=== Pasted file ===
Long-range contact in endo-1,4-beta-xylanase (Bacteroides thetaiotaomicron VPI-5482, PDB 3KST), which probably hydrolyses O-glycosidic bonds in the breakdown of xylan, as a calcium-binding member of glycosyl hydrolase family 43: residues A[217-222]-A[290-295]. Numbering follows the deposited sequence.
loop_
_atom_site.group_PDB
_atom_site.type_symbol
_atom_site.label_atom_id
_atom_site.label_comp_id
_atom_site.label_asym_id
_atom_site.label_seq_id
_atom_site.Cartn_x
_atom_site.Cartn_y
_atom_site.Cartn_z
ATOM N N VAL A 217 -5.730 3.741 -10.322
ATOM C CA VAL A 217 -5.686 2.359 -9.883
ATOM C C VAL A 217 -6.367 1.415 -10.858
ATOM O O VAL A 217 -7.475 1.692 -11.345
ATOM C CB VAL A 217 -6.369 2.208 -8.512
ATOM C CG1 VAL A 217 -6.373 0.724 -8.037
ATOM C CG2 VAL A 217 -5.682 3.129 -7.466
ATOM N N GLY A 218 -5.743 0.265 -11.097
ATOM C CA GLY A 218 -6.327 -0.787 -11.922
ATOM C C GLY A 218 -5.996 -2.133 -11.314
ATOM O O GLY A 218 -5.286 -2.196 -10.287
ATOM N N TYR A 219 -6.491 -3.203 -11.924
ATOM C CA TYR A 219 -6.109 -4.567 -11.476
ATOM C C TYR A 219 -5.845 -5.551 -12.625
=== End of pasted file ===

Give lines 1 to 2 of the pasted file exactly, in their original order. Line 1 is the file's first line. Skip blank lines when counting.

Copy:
Long-range contact in endo-1,4-beta-xylanase (Bacteroides thetaiotaomicron VPI-5482, PDB 3KST), which probably hydrolyses O-glycosidic bonds in the breakdown of xylan, as a calcium-binding member of glycosyl hydrolase family 43: residues A[217-222]-A[290-295]. Numbering follows the deposited sequence.
loop_